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Ron Morgan is remembered by his family as a remarkable man and by the people of Bristol for being at the centre of a bizarre mystery, namely the case of Alfred the Gorilla.The much-loved gorilla, who died in 1948, stands in a glass case in Bristol City Museum, but for a short time in 1956, at the start of University Rag Week, he vanished without trace.Now after the death of estate agent Ron Morgan, 79, on 9 February, 2010, a family secret has been revealed involving him and two university friends in a definite case of monkey business.The truth was kept under wraps for so long because Mr Morgan, his friend Fred Hooper and his other accomplice, known only as DB, feared they would be prosecuted by the museum or the council.The ape-napping caused public outcry during March 1956 after the stuffed gorilla, a celebrity figure in Bristol who was worth about £600 at the time, mysteriously disappeared.Police scoured university processions searching for Alfred, who was thought to be taken as a prank, and even threatened to prosecute the organisers of rag week, but to no avail.Several days later Donald Boulton, a caretaker at Bristol University's student health service, had the shock of his life when he entered the patient's waiting room and was faced with the stuffed gorilla, which had been left in the centre of the room.Until now only three people and their families knew what had happened to Alfred during those 60 hours with the gorilla himself remaining tight-lipped.But as a tribute to Mr Morgan, who lived in Clevedon and ran Morgan and Sons estate agents in Eastville, his family and friends have revealed the secret they have had to keep for over 50 years along with a collection of photographs kept as a record.Fred Hooper, who now lives in Cheltenham, said: "It was initially my idea."I was about 23 at the time and I thought it would be a great rag week jape."We took Alfred because he was such a big Bristol personality and he was close by. It took a bit of planning, we told the museum we were making a film and that's how we got in. We knew the porter and so we were able to get a key cut to the secondary door that linked the museum to the university."Then we hid in the belfry until about 1am when every- thing was closed. It wasn't such a good idea in hindsight as the bells were still ringing and incredibly loud."We got into the museum and then we used the side door to get him out onto Park Row. It was very early in the morning and we stuffed him into the boot of an old Vauxhall car that cost me £35, folded back the seats and sped off to my bedsit, in West Park, off Whiteladies Road."That's where he stayed for the duration and we took pictures of him in different guises. There were all sorts of stories going around, people thought Cardiff students had kidnapped him and there was a rumour he was in a cave somewhere but we never told anyone we had him."It was always our intention to return him and so the easiest thing was to take him to a doctor's waiting room which was just across the road. It was midday on a Saturday and we just carried him over and left him there."Mr Morgan's son Gerard said: "We know that initially the three tried to lift Alfred and couldn't understand why he was so heavy but it was actually because he was screwed to a plinth and they were trying to lift their own weight."He said a family scrapbook, containing original stories from the Evening Post about the theft, had become something of a family heirloom.He said: "My father used to develop his own photographs which is why he was able to take these pictures without anyone else finding out."This scrapbook has been locked in a secret drawer in our home and travelled around the world with him."The City Museum has now sent a letter to Gerard assuring the family that no one will be prosecuted over the kidnap.Dr Jo Gipps, director, Bristol Zoo Gardens, said: "At his death in 1948, Alfred was the longest-living gorilla in captivity anywhere in the world. In spite of the events of 1956, he is now one of the star attractions on display at the Bristol City Museum and Art Gallery."Tim Corum, Deputy Head of Bristol's Museums, Galleries & Archives service, said: "We are intrigued and pleased to hear about the revelations concerning Alfred the Gorilla's 'escape' from the City Museum & Art Gallery in 1956."Museum staff have long known about this Rag Week stunt but not heard the inside story of those involved before. Although we would never condone any such illegal activity as reportedly happened, the council will not be taking any action against the reputed perpetrators either."Instead we will be adding the latest reports to the bulging file relating to one of Bristol's best loved figures."Gerard added: "We thought about going public but we were worried how he would be affected. Now it seems the right time to celebrate his life."My father had no fear. He was the first in his family to go to university and the first to pull himself out of the working class. This was just a bit of fun and we all love the story."Mr Morgan, who studied English Literature at Bristol University and also worked as a senior university lecturer around the world, has penned a script telling the story of the kidnap and his son is now looking to see if the university drama group will put on the play.Gerard said the story of Alfred's kidnap was one which he had grown up with.He said: "Occasionally the scrapbook would come out and along with my brothers I loved listening to the story of Alfred. My father stayed in contact with his two friends and our families have always been linked."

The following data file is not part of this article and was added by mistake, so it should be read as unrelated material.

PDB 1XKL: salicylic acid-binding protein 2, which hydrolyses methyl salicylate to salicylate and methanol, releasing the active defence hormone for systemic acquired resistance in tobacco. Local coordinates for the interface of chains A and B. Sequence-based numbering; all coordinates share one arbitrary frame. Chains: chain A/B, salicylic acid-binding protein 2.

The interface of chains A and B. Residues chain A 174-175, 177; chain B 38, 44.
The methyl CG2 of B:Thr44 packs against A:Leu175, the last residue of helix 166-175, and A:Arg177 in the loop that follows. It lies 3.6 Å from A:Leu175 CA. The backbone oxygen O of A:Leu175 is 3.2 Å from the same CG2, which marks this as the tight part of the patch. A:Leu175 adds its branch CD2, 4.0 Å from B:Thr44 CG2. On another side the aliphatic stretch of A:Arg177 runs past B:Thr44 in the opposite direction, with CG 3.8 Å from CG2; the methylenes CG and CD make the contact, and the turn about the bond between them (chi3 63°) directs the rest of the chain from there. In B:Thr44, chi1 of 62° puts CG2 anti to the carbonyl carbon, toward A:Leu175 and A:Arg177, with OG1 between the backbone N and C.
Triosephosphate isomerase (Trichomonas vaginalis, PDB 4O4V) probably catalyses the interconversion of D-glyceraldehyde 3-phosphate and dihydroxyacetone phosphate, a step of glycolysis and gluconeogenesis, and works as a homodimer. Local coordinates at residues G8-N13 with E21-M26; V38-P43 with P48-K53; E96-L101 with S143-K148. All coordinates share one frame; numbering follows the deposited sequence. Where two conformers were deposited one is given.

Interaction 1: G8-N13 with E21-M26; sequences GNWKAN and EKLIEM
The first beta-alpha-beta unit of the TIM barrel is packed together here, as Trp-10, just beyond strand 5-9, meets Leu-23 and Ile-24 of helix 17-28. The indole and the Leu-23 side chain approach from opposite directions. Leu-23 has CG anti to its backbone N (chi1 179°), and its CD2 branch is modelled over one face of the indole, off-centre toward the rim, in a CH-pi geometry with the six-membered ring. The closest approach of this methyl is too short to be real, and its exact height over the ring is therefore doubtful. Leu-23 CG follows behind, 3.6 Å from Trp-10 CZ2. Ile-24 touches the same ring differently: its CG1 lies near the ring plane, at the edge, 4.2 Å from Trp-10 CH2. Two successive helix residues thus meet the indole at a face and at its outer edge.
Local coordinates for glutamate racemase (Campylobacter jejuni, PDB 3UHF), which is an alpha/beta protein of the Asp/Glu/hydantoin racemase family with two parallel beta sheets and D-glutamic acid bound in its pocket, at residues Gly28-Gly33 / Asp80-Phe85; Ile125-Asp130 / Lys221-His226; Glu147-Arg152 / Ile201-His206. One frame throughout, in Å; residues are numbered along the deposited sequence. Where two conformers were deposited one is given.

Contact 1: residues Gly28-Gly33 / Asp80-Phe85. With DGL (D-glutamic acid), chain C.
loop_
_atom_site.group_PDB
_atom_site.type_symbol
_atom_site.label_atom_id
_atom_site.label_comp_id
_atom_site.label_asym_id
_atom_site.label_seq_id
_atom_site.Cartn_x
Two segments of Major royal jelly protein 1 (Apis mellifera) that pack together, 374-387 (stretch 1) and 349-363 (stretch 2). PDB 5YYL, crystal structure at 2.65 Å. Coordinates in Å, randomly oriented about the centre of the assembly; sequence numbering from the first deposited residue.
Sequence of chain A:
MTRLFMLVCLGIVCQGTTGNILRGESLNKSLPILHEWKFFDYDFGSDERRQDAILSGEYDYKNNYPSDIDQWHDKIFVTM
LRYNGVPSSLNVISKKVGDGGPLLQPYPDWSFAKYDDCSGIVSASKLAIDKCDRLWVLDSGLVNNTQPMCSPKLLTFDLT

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Viewed by: 1179 visitors. Uploaded: 8 years ago
Published in: Online.
Published from: March 04, 2010.
Region: National
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